Any Auburn student who has had Ed Williams for newswriting knows the meaning of the number 30. As a professor who values tradition and the importance of the history of journalism, Williams teaches his students that “30” at the end of a news story denotes the end. This year marks William’s 30th year of teaching at Auburn University and coincidentally is the year that he has announced his retirement.
Before coming to Auburn, Williams earned two journalism degrees from the University of Alabama, his bachelor's in 1974 and his master's in 1976. After graduating, Williams worked as a reporter and editor at a number of Alabama newspapers, including The South Alabamian in Jackson, The Montgomery Advertiser, The Brewton Standard and The Andalusia Star-News. In 1983 he was offered a teaching position at Auburn.
“When I took the teaching position at Auburn I was worried that I might miss writing for newspapers, but I found that I loved teaching more than I could have imagined,” Williams said.
Along with the meaning of “30” Williams, has been teaching his students to omit needless words and that vigorous writing is concise during his 30 years at Auburn University.
Many of his past students email him with stories of how the things they learned in his journalism 1100 class appear in their workplaces on a daily basis.
Williams was also the faculty adviser for The Auburn Plainsman for 23 years. During his years working with student journalists, The Auburn Plainsman received 13 Pacemaker awards, which are equivalent to the Pulitzer Prize in college journalism.
No one adequately describes Williams’ contribution to The Auburn Plainsman better than his former student journalists.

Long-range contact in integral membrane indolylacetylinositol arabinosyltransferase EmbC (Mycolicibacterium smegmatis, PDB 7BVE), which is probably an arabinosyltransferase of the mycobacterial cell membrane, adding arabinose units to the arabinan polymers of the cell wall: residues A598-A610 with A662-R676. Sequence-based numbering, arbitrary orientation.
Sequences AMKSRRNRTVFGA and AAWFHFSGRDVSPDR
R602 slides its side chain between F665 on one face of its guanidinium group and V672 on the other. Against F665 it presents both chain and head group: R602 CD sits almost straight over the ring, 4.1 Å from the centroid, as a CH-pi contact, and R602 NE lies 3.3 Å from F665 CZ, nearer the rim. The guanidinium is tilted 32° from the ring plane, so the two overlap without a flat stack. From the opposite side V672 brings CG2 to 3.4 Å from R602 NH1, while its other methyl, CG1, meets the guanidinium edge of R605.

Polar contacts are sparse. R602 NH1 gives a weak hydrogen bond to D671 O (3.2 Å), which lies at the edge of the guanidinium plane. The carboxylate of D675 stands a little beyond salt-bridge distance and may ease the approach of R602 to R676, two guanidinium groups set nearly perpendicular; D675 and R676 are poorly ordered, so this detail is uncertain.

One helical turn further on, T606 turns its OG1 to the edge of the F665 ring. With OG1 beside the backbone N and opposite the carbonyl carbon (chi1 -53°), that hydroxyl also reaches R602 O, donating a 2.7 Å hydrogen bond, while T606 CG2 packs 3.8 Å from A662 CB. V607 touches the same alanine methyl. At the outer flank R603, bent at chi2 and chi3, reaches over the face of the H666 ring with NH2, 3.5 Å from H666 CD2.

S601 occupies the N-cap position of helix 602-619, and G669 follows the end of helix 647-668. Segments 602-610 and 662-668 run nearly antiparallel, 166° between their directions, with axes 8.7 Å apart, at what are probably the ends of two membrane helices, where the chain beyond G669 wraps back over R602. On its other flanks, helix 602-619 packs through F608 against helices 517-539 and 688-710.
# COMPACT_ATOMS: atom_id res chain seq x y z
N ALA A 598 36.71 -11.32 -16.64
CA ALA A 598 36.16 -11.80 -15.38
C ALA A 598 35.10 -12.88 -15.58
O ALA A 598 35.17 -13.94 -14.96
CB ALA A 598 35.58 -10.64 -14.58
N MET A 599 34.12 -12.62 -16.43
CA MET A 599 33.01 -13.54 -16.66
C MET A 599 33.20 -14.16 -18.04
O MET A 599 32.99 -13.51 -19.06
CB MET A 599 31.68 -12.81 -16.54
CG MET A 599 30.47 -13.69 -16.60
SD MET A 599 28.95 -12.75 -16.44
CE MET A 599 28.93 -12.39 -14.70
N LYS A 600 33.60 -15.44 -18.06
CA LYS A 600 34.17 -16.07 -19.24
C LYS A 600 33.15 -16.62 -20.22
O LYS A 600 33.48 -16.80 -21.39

“Ed treated his students as adults. He provided a forum for us to make and own our decisions. He set the stage for us to make mistakes or thrive beyond our wildest expectations. His dedication, brutal honesty and consistency set him apart. You have to earn it with Ed, and when you do, you receive the blessing of knowing him. It’s a gift you carry with you for the rest of your life,” said Lee Davidson, 1998-1999 editor of The Auburn Plainsman.
Williams recalled his years of teaching as he pulled out his large stack of green roll books and a smile spread a cross his face, “I can remember most of these students. I must have taught thousands.”
There is no doubt that his former students remember him as well. Williams keeps up with many of his past students on Facebook. . When he announced his retirement he received an influx of comments, many congratulating him and many sad for the students who won’t have the opportunity to study under him in the future.
In his retirement announcement Williams said, “Please don’t think of my retirement from Auburn University as the end for me. I plan to be making contributions for years to come. I know that God will open new doors in my life.”
Williams plans on spending time with his parents and his miniature schnauzer Gracie when he retires. Several years ago he took a trip with friends at his church to Israel and says he would love to go back and also travel to some other places. Williams also helps lead a Bible study at Auburn United Methodist Church and works with the Wesley Foundation.
“I know that new doors will open in my life," Williams said. "I'm not certain right now what those doors are and where they lead. I do know that I will be active and stay busy."